More points for Irish motorists

More points for Irish motorists

Jul 30, 2014

More points for Irish motorists

What's new?
Paschal Donohue, the Minister for Transport, Tourism and Sport, has today (July 30, 2014) announced that a new, more stringent regime for the penalty points system will be introduced on Friday, August 1st.

"From Friday, penalty points for speeding, holding a mobile phone while driving and not wearing a seat belt or not using child restraints will increase from two points to three, provided the fixed charge is paid within the stipulated period. For those who do not pay the fixed charge and are subsequently convicted in Court, the points will increase from four to five", he said.

"As these offences are major contributory factors to road traffic collisions, increases in these areas are being introduced first. Further increases in penalty points for other road traffic offences will be introduced before the end of the year.

"The job of making our roads safer involves a wide range of measures, and the penalty points system has proven to be an important component in this process. The increases which I have signed into effect will impact on a number of areas which are very serious and can have fatal consequences. We have seen a culture change in recent years in attitudes to drink driving and I want to see the same change in attitude where speeding, using phones while driving and wearing seat belts are concerned. These measures will help to reinforce that change."

Mr Donohue also issued a reminder that Friday will see the introduction of the new Graduated Driver Licencing system (GDL), which will see newly qualified drivers required to display an N-plate in place of their old L-plates for a period of two years. While they won't be subjected to the maximum speed restriction that new drivers in Northern Ireland currently face (R-plate drivers in the North are restricted to a maximum of 45mph [72km/h]) those carrying N-plates will only be allowed to rack up a maximum of six points on their licence before receiving a ban, and they are given double points for offences such as speeding. The blood alcohol limit for an N-plate driver is also significantly lower than that for fully qualified drivers.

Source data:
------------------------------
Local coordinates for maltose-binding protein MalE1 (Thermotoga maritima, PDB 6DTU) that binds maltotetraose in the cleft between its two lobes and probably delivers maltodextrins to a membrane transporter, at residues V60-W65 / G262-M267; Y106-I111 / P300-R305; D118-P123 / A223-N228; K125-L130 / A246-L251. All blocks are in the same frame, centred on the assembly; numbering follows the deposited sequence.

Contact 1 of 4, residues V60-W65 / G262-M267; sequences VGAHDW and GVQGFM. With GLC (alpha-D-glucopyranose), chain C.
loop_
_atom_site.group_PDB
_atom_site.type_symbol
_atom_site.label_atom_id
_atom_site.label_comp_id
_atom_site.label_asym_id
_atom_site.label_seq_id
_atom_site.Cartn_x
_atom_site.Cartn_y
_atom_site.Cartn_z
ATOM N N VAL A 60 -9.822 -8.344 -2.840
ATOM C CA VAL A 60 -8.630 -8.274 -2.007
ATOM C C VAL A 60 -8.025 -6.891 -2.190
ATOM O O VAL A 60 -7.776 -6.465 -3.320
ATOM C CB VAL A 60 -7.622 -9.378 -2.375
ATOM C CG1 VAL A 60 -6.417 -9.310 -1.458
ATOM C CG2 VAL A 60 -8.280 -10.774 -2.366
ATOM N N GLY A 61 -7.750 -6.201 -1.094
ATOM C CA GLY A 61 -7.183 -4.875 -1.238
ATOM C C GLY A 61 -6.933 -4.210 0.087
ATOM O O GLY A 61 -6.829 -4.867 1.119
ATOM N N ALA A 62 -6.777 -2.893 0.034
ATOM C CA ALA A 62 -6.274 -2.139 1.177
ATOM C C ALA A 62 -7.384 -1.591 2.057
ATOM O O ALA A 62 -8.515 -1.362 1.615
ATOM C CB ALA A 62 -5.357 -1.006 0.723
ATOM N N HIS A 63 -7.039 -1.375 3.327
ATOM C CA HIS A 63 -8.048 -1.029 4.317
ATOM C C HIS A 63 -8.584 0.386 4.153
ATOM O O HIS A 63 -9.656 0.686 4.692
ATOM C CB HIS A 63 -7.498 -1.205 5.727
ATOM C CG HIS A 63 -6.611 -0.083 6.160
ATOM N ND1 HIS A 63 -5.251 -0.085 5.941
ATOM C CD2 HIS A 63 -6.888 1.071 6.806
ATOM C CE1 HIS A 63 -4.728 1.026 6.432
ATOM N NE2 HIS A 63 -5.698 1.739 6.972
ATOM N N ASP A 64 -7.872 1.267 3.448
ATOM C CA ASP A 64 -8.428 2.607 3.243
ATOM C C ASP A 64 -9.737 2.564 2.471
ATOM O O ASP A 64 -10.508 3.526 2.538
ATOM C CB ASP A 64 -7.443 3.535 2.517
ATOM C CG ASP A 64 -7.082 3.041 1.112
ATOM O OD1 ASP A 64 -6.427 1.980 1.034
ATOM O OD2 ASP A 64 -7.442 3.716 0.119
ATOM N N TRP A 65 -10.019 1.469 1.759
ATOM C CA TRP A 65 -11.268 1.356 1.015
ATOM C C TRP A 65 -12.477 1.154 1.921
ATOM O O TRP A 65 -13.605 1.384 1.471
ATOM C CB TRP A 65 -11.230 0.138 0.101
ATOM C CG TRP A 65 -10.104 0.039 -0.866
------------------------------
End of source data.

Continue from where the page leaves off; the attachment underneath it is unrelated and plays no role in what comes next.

While the system has been introduced to try and reduce accidents and injuries amongst less experienced drivers, there has been criticism of the N-plate, with some saying that it will simply make targets of younger drivers for less patient or understanding road users and that the harsher penalty points regime for N-platers is pointless given that the system makes no provision for further education or an advanced driving course.

Had he anything more to say?

Ahead of the Bank Holiday weekend Minister Donohoe said: "I am calling on all road users to exercise greater care and caution on the roads. These new measures will put road safety at the top of people's minds and, I hope, bring about a greater culture of compliance with our life saving rules of the roads. It must be remembered that the penalty points system is a preventative road safety measure. If you don't want to get points on your licence or a fine, then don't speed, don't use your mobile phone while driving and always wear your seatbelt, ensuring others in the car, particularly children are wearing theirs too."